Wednesday, February 25, 2009


The Kingdom of Norway, is a constitutional monarchy in Northern Europe that occupies the western portion of the Scandinavian Peninsula. The majority of the country shares a border to the east with Sweden; its northernmost region is bordered by Finland to the south and Russia to the east. The United Kingdom and the Faroe Islands lie to its west across the North Sea, and Denmark lies south of its southern tip across the Skagerrak Strait. Norway's extensive coastline, facing the North Atlantic Ocean and the Barents Sea, is home to its famous fjords.
In the 1920s, Norway annexed Jan Mayen and was given the sovereignty over the Arctic archipelago of Svalbard under the Spitsbergen Treaty. The polar territories of Bouvet Island, Peter I Island and Queen Maud Land are external dependencies, but not parts of Norway. Norwegian claim for a sector of Antarctic mainland called Queen Maud Land is not recognised by the international community.
Since World War II Norway has experienced rapid economic growth, and is now amongst the wealthiest countries in the world. Norway is the world's fourth largest oil exporter and the petroleum industry accounts for around a quarter of GDP.
Norway also has rich resources of gas fields, hydropower, fish, forests, and minerals. Norway was the second largest exporter of seafood. Other main industries include food processing, shipbuilding, metals, chemicals, mining, fishing and pulp and paper products. Norway has a Scandinavian welfare model and the largest capital reserve per capita of any nation.
Norway was ranked highest of all countries in human development from 2001 to 2006, and shares first place with Iceland from 2007 to 2008. It was also rated the most peaceful country in the world in a 2007 survey by Global Peace Index. It is a founding member of NATO.

Archaeological findings indicate that Norway was inhabited at least since early in the 6th millennium BC. Most historians agree that the core of the populations colonizing Scandinavia came from the present-day Germany. In the first centuries AD, Norway consisted of a number of petty kingdoms. According to tradition, Harald Fairhair unified them into one, in 872 AD after the Battle of Hafrsfjord in Stavanger, thus becoming the first king of a united Norway.

The Viking age, 8-11th centuries AD, was characterized by expansion and emigration. Many Norwegians left the country to live in Iceland, the Faroe Islands, Greenland and parts of Britain and Ireland. The modern-day Irish cities of Limerick, Dublin, and Waterford were founded by Norwegian settlers. Norse traditions were slowly replaced by Christianity in the 10th and 11th centuries. This is largely attributed to the missionary kings Olav Tryggvasson and St. Olav. Haakon the Good was Norway's first Christian king, in the mid tenth century, though his attempt to introduce the religion was rejected.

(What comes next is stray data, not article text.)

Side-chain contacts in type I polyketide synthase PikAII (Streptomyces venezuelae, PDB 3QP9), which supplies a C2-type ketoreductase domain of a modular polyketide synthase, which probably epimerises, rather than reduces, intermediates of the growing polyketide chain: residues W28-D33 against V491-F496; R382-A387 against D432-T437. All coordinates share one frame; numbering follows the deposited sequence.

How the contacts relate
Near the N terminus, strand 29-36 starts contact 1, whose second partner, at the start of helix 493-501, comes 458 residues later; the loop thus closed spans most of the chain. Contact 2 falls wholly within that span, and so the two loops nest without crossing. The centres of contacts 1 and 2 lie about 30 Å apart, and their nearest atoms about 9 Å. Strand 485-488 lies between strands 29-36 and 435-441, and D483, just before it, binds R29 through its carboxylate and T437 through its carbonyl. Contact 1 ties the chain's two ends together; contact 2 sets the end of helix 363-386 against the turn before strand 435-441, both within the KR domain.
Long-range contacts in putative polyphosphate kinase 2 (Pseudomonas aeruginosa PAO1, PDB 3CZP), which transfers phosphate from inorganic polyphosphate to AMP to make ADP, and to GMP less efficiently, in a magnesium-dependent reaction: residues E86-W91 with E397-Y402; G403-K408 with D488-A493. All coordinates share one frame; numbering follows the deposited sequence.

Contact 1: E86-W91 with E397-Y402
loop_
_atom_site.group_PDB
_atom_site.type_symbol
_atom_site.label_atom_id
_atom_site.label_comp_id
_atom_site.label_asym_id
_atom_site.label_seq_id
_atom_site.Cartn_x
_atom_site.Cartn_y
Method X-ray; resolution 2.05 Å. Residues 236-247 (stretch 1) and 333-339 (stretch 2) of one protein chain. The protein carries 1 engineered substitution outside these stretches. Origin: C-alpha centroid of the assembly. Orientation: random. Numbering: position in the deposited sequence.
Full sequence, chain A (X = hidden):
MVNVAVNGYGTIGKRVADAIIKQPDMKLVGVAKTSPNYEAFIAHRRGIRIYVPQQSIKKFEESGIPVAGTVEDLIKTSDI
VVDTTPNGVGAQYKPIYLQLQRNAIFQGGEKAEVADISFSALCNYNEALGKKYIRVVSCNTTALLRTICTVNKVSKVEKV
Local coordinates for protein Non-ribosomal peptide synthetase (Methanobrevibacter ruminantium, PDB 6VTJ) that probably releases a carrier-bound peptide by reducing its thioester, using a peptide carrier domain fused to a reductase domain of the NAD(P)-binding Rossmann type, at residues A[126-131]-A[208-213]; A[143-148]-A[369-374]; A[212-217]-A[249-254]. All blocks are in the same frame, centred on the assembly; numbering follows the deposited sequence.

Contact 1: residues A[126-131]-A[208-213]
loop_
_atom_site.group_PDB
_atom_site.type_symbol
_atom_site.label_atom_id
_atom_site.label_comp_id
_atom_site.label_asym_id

Norway comprises the western part of Scandinavia in Northern Europe. The rugged coastline, broken by huge fjords and thousands of islands, stretches over 2,500 km as the crow flies and over 83,000 km including the fjords and islands. Norway shares a 2,542 km land border with Sweden, Finland, and a short border line to Russia at the east. To the west and south, Norway is bordered by the Norwegian Sea, the North Sea, and Skagerak. The Barents Sea washes on Norway's northern coasts.
At 385,252 km² (including Svalbard and Jan Mayen), Norway is slightly larger than Germany, but, unlike Germany, much of the country is dominated by mountainous or high terrain, with a great variety of natural features caused by prehistoric glaciers and varied topography. The most noticeable of these are the fjords: deep grooves cut into the land flooded by the sea following the end of the Ice Age. The longest is Sognefjorden. Norway also contains many glaciers and waterfalls.
The land is mostly made of hard granite and gneiss rock, but slate, sandstone and limestone are also common, and the lowest elevations contain marine deposits. Due to the Gulf Stream and prevailing westerlies, Norway experiences warmer temperatures and more precipitation than expected at such northern latitudes, especially along the coast. The mainland experiences four distinct seasons, with colder winters and less precipitation inland. The northernmost part has a mostly maritime Subarctic climate, while Svalbard has an Arctic tundra climate. The southern and western parts of Norway experiences more precipitation, and have milder winters than the southeastern part. The lowlands around the capital Oslo has the warmest and sunniest summers, but also cold weather and snow in wintertime (especially inland). Average temperatures have risen the last decades, decreasing the amount of days with snow cover in the lowlands.
Due to Norway's high latitude, there are large seasonal variations in daylight. From late May to late July, the sun never completely descends beneath the horizon in areas north of the Arctic Circle (hence Norway's description as the "Land of the Midnight Sun") and the rest of the country experiences up to 20 hours of daylight per day. Conversely, from late November to late January, the sun never rises above the horizon in the north, and daylight hours are very short in the rest of the country. Throughout Norway, one will find stunning and dramatic scenery and landscape. The west coast of southern Norway and the coast of North Norway are among the most impressive coastlines anywhere in the world.
The 2008 Environmental Performance Index put Norway in second place, after Switzerland, based on the environmental performance of the country's policies.

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